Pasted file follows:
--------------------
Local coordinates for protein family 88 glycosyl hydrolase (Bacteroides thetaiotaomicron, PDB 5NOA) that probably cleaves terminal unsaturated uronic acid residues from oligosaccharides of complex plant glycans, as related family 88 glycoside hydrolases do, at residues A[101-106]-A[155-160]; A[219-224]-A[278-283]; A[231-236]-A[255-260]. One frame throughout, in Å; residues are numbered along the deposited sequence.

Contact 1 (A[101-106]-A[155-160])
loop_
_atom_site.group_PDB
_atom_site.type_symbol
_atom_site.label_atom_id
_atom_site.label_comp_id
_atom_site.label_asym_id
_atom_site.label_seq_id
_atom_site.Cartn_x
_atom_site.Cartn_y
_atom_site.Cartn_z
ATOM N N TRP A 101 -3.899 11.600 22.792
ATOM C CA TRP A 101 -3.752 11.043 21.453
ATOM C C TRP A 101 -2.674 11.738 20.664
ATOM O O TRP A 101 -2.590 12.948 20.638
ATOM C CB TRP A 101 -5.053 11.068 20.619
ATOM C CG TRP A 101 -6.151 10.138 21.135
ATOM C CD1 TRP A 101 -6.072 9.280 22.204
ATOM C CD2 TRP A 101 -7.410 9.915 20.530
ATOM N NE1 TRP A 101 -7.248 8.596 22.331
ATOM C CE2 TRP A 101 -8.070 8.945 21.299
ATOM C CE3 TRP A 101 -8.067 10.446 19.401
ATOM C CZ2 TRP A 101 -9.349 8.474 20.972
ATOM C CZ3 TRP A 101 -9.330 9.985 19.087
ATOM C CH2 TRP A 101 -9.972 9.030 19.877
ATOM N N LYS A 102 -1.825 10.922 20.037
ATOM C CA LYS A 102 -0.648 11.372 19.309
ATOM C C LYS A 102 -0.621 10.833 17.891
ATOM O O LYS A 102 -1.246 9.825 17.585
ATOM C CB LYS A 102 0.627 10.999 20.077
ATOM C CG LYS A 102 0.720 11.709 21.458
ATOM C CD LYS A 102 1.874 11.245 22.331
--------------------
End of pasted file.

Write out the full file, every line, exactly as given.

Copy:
Local coordinates for protein family 88 glycosyl hydrolase (Bacteroides thetaiotaomicron, PDB 5NOA) that probably cleaves terminal unsaturated uronic acid residues from oligosaccharides of complex plant glycans, as related family 88 glycoside hydrolases do, at residues A[101-106]-A[155-160]; A[219-224]-A[278-283]; A[231-236]-A[255-260]. One frame throughout, in Å; residues are numbered along the deposited sequence.

Contact 1 (A[101-106]-A[155-160])
loop_
_atom_site.group_PDB
_atom_site.type_symbol
_atom_site.label_atom_id
_atom_site.label_comp_id
_atom_site.label_asym_id
_atom_site.label_seq_id
_atom_site.Cartn_x
_atom_site.Cartn_y
_atom_site.Cartn_z
ATOM N N TRP A 101 -3.899 11.600 22.792
ATOM C CA TRP A 101 -3.752 11.043 21.453
ATOM C C TRP A 101 -2.674 11.738 20.664
ATOM O O TRP A 101 -2.590 12.948 20.638
ATOM C CB TRP A 101 -5.053 11.068 20.619
ATOM C CG TRP A 101 -6.151 10.138 21.135
ATOM C CD1 TRP A 101 -6.072 9.280 22.204
ATOM C CD2 TRP A 101 -7.410 9.915 20.530
ATOM N NE1 TRP A 101 -7.248 8.596 22.331
ATOM C CE2 TRP A 101 -8.070 8.945 21.299
ATOM C CE3 TRP A 101 -8.067 10.446 19.401
ATOM C CZ2 TRP A 101 -9.349 8.474 20.972
ATOM C CZ3 TRP A 101 -9.330 9.985 19.087
ATOM C CH2 TRP A 101 -9.972 9.030 19.877
ATOM N N LYS A 102 -1.825 10.922 20.037
ATOM C CA LYS A 102 -0.648 11.372 19.309
ATOM C C LYS A 102 -0.621 10.833 17.891
ATOM O O LYS A 102 -1.246 9.825 17.585
ATOM C CB LYS A 102 0.627 10.999 20.077
ATOM C CG LYS A 102 0.720 11.709 21.458
ATOM C CD LYS A 102 1.874 11.245 22.331